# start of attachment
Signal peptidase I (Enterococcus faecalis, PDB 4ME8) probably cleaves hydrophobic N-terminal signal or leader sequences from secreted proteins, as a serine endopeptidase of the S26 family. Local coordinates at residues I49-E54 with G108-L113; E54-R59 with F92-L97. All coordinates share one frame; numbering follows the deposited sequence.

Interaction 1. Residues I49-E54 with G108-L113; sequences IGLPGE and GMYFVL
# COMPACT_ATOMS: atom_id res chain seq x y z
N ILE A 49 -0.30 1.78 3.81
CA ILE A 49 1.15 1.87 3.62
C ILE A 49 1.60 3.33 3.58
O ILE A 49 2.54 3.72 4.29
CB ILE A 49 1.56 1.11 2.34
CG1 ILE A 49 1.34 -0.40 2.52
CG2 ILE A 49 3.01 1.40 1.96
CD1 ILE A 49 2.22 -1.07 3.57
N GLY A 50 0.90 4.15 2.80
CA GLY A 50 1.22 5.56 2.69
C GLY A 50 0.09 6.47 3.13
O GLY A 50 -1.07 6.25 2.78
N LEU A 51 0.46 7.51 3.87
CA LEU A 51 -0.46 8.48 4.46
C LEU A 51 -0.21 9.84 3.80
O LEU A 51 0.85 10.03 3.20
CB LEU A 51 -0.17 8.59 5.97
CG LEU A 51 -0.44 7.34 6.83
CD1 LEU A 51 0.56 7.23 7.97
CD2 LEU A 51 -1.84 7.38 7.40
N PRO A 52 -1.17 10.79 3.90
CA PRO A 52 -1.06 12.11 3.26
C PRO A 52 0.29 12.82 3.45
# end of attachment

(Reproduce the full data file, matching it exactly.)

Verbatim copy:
Signal peptidase I (Enterococcus faecalis, PDB 4ME8) probably cleaves hydrophobic N-terminal signal or leader sequences from secreted proteins, as a serine endopeptidase of the S26 family. Local coordinates at residues I49-E54 with G108-L113; E54-R59 with F92-L97. All coordinates share one frame; numbering follows the deposited sequence.

Interaction 1. Residues I49-E54 with G108-L113; sequences IGLPGE and GMYFVL
# COMPACT_ATOMS: atom_id res chain seq x y z
N ILE A 49 -0.30 1.78 3.81
CA ILE A 49 1.15 1.87 3.62
C ILE A 49 1.60 3.33 3.58
O ILE A 49 2.54 3.72 4.29
CB ILE A 49 1.56 1.11 2.34
CG1 ILE A 49 1.34 -0.40 2.52
CG2 ILE A 49 3.01 1.40 1.96
CD1 ILE A 49 2.22 -1.07 3.57
N GLY A 50 0.90 4.15 2.80
CA GLY A 50 1.22 5.56 2.69
C GLY A 50 0.09 6.47 3.13
O GLY A 50 -1.07 6.25 2.78
N LEU A 51 0.46 7.51 3.87
CA LEU A 51 -0.46 8.48 4.46
C LEU A 51 -0.21 9.84 3.80
O LEU A 51 0.85 10.03 3.20
CB LEU A 51 -0.17 8.59 5.97
CG LEU A 51 -0.44 7.34 6.83
CD1 LEU A 51 0.56 7.23 7.97
CD2 LEU A 51 -1.84 7.38 7.40
N PRO A 52 -1.17 10.79 3.90
CA PRO A 52 -1.06 12.11 3.26
C PRO A 52 0.29 12.82 3.45